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Hakka Cheong Fun

I have a craving for Cheong Fun like they used to make at New South Wind at 21 Division Street. It's the kind that's a big fat roll with dried shrimp, minced pork, scallions and sesame seeds. Eaten with a good splash of Trappey's Red Devil hot sauce. I've had Cheong Fun at a couple of other places since New South Wind closed a few years ago, but it's not nearly as good. Can anyone recommend a place to get Cheong Fun that close to what New South Wind used to make? I miss New South Wind!!!

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  1. Kong Kee Food Corp, 240 Grand Street @ Bowery, sells it hot inside and cold outside by the pound for like $1.50/lb. or less. There's also a food cart right there as well that sells it for a buck.

    I've never been to New South Wind.,...so this might be a crapshoot.

    2 Replies
    1. re: fourunder

      Thanks for this post, marzipan. I miss Souuth Wind so much as well. Nice change from normal dim sum in Chinatown for lunch - I'll just get a cheong fun, some steamed dumplings or tofu, and maybe split some beef chow fun (which I thought was tasty).

      Fourunder - will check out your suggestion.

      1. re: fourunder

        Thats not the same kind the OP was looking for. Im sure if you google NSW, images of the legendary cheong fun will turn up in the searches. It was the best ever!!

      2. I think finding anything Hakka in Manhattan is a longshot. Perhaps Flushing might be a better bet since today's Hakka food seems to be coming via Taiwan.

        11 Replies
        1. re: Chandavkl

          I am not so sure about that - the Hakka diaspora is found all over the world.

          1. re: scoopG

            Was referring to the presence of Hakka food in the U.S. A few bastions over the decades from Hakka immigrants from southern China. However, now we're seeing new Hakka and Hakka influenced restaurants in Taiwanese American communities where the Hakka are a significant minority.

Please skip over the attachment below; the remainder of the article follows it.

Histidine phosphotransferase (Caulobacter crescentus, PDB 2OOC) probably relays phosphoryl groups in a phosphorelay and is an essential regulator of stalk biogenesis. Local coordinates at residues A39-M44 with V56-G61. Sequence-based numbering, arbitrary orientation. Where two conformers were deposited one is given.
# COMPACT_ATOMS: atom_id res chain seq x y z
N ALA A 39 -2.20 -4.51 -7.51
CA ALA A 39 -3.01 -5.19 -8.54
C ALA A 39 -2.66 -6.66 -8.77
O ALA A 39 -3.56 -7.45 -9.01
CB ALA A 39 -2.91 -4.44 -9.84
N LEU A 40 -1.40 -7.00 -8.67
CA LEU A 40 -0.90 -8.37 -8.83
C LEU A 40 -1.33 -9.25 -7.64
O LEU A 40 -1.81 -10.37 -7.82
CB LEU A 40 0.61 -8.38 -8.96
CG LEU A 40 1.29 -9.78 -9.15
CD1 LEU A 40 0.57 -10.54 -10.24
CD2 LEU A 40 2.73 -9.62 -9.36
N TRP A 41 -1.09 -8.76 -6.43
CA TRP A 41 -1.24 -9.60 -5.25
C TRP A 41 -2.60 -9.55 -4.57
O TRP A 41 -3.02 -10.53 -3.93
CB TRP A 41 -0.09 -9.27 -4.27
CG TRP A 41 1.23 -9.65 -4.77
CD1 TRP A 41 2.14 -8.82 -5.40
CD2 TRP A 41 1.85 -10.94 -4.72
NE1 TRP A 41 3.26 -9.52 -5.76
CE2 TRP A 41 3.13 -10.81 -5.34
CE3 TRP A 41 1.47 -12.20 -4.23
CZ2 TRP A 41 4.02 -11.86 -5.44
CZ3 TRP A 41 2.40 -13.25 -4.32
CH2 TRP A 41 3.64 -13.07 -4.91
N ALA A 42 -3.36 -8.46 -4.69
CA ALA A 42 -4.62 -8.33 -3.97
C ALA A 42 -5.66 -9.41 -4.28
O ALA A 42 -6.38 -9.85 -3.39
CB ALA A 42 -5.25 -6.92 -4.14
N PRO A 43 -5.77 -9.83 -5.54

1. re: Chandavkl

              What exactly is Hakka cuisine and how does it differ from other southeast Chinese cuisines?

              New South Wind, other than the cheong fun, had very Cantonese dishes on the menu - your normal "stuff" like pork chops over rice and noodles like beef chow fun.

              1. re: deepfry7

                I just want to find a place that makes good Hakka Cheong Fun like they used to make at New South Wind! Anyone, anyone?? At all?

                As for Hakka cuisine, I'm not an ethnographer, but my maternal grandparents were Hakka and many of the people who worked at New South Wind had a Hakka accent like my grandparents did. My mother used to tell me that typical Hakka dishes include: the braised, stuffed tofu, the siu gao (boiled dumplings with the thin wrapper), and the Cheong Fun (different from chee cheong, which is the thinner rice rolls that you can find sold at many food carts in Chinatown where they heap it with peanut sauce, hoisin sauce and hot sauce).

                For more background on the Hakka people, you can take a look at: http://en.wikipedia.org/wiki/Hakka